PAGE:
This artwork created in February 2011 by Averette represents Grief and pride painted into a colorful mural on NE 2nd Ave. & 79th Street in Miami Little Haiti.The painting was unveiled for the first anniversary of the Haiti's massive earthquake.
In February 2011, to commemorate the first anniversary of Haiti's massive earthquake, the country's grief and pride were painted and unveiled in a prominent corner in the Little Haiti neighborhood on NE 2nd Avenue and 79th Street. The mural shows tears running down from the faces of Haiti's beloved revolutionary heroes, a young girl stitching together the red and blue fields of Haiti's flag. Even the sky over the head looks pale and sad. It is a true reproduction of the feelings of the Haitian people. However, this trauma cannot be continued forever. As per Rev. Reginald Jean-Mary, the pastor of Notre Dame d'Haïti, grief and blame must give way to hope and courage to fight for Haiti's future. On Wednesday, January 12, 2011, a Candlelight Ceremony was held to commemorate the victims and survivors of the earthquake, followed by the unveiling of the murals. The MLK Community Mural Project (Moving the Lives of Kids Community Mural Project), along with 12 artists from Miami and Haiti and several other local students painted a 50,000-square-foot mural on 79th Street and Northeast Second Avenue, in the heart of Little Haiti.
Here is the mural painting at Piman Bouk bakery in Little Haiti.
For decades, the mural arts of Serge Toussaint in Miami's Little Haiti neighborhood have created a different environment. They're unlike other contemporary murals, a standalone with typical Haitian flavor that would remind you of the ambiance, character you could feel, miles away in the native island. His murals beautify the dilapidated walls, storefronts, the underbellies of bridges, the big Roman Catholic Church in the neighborhood, Notre Dame D'Haiti and every other open spot of plaster or cement he can find. According to Toussaint, his murals serve three main purposes: (a) inform potential customers about what a business offers; (b) beautify the neighborhood; and (c) keep Haitian heritage alive. His storefront mural of 'Piman Bouk Bakery' truly justifies the correctness of his statement.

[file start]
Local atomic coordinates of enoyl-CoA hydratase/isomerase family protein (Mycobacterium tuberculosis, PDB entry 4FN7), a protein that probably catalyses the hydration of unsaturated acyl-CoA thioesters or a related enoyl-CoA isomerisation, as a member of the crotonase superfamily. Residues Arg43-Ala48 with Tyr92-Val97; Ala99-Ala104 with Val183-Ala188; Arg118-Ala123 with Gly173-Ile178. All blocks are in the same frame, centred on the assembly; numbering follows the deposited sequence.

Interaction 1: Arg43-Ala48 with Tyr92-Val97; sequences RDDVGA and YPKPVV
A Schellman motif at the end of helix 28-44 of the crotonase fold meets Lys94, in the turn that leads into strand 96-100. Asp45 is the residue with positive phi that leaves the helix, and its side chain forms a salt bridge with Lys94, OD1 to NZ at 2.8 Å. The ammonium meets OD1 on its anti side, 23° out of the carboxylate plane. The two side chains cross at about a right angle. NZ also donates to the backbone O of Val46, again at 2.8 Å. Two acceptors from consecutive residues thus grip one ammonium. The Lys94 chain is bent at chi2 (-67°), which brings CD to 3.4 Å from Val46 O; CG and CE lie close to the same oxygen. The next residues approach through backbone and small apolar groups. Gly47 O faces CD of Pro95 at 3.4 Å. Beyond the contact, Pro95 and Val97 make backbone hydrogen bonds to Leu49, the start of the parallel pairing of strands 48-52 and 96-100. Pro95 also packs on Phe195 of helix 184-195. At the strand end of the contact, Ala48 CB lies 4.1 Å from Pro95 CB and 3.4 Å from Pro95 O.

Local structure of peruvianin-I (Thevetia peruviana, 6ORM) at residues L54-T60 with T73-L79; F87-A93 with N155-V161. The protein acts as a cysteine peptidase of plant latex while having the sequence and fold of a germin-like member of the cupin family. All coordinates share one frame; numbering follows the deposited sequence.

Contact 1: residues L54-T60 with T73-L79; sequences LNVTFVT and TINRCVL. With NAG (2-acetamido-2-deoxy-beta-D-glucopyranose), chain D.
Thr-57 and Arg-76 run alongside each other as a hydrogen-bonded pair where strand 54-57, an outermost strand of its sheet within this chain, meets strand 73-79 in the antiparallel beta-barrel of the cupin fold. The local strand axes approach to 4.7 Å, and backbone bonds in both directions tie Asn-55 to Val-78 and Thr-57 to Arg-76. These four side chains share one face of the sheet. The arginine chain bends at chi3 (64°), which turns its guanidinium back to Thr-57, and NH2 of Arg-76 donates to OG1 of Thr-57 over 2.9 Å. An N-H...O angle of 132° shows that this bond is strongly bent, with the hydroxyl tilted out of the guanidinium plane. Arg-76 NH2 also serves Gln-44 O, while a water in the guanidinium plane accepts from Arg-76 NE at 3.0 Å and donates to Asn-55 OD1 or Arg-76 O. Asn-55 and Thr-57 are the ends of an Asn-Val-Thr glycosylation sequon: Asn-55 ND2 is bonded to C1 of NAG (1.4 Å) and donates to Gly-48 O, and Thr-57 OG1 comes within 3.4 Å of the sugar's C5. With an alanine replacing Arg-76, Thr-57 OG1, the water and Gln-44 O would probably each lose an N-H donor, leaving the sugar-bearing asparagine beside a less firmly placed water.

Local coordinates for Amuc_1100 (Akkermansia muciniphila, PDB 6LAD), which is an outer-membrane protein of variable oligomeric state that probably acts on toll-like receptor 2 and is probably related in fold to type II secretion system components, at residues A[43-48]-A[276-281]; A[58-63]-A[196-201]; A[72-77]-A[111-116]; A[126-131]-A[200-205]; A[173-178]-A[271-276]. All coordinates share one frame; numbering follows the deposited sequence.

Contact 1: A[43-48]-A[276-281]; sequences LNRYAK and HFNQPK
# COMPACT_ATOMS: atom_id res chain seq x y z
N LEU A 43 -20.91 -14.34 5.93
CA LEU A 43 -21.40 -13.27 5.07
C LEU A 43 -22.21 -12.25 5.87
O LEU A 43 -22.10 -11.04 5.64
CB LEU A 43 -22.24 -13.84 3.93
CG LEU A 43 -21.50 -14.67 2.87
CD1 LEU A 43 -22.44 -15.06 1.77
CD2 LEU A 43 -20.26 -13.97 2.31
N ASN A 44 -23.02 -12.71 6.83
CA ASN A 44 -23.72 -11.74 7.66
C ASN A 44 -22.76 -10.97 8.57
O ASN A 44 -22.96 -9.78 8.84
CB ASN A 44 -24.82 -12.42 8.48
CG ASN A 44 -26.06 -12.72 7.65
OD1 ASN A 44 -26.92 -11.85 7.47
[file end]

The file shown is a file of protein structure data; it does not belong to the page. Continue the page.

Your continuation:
Little Haiti Mural 2015 - Art Basel Week.
Last year, in the 14th edition, 267 galleries participated from 32 countries plus, Noah Horowitz, the former head of NYC's Armory Show was the main attraction of this annual international modern and contemporary art gathering. There were mural works by Kenny Scharf, Os Gêmeos, Ron English, and Shepard Fairey at the Wynwood Walls.
The calendar of events for the first week of December 2015 was scheduled as follows:
December 1, 2015: Preview Party at the Little Haiti Cultural Center;
December 1 to December 6, 2015: Little Haiti Mural Project Showcase: Building murals throughout Little Haiti curated by Yo Miami.
December 2 to December 2015: Art Beat Art Fair at the Caribbean Marketplace. Art Village featuring art from local, national and international artists including option to listen steel drums, jazz & roots music while enjoying culinary creations.
December 2, 2015: Conversations with the Artists in the Caribbean Marketplace.
December 4, 2015: Art Beat Vernissage at the Little Haiti Cultural Center in collaboration with Haitian Cultural Arts Alliance.
December 6, 2015: Celebrity Brunch with Chef Creole & Friends at the Caribbean Marketplace (Cost of admission $25, all proceeds to benefit NE2P charitable works).
Here ia a mural by Little Haiti Mural Project, 6301 NE 4th Ave with artists Rone and Phibs.
In last Art Basel 2015, only two art galleries such as Michael Jon and Fredric Snitzer were selected for Miami Art Basel. For the last 14 years, it has become an international Mecca for art lovers, drawing more than 70,000 visitors each year across the globe. Some of the noted celebrity guests who were present during the festival week included Leonardo DiCaprio, Karlie Kloss, Elijah Wood (who was a guest DJ at Brickell City Center), Paris Hilton (invited at the Paper Magazine cover party), Pusha T, Alicia Keys, Dwyane Wade (they all performed at the Dean Collection X Bacardi Casa), Amar'e Stoudemire (American professional basketball player for the Miami Heat of NBA).
Little Haiti Mural - Welcome to Little Haiti.
The murals in 'Little Haiti' reflect the history of Haiti and other images which are closely associated with the country's rich heritage such as voodoo, periodic table, national flag, and the first Haitian slave. Serge Toussaint is an artist and muralist born in Haiti. His creations can be found in several parts of Miami-Dade County, including Little Haiti, because as per his statement, history and culture of Haiti influence his work tremendously. His murals beautify the dilapidated walls, storefronts, the underbellies of bridges, the big Roman Catholic Church in the neighborhood, Notre Dame D'Haiti and every other open spot of plaster or cement he can find. Toussaint says his murals serve three main purposes. Firstly, they inform possible customers about what a business offers; secondly, they beautify the neighborhood; and lastly, they keep Haitian heritage alive.
Here is a mural located at little haiti soccer park.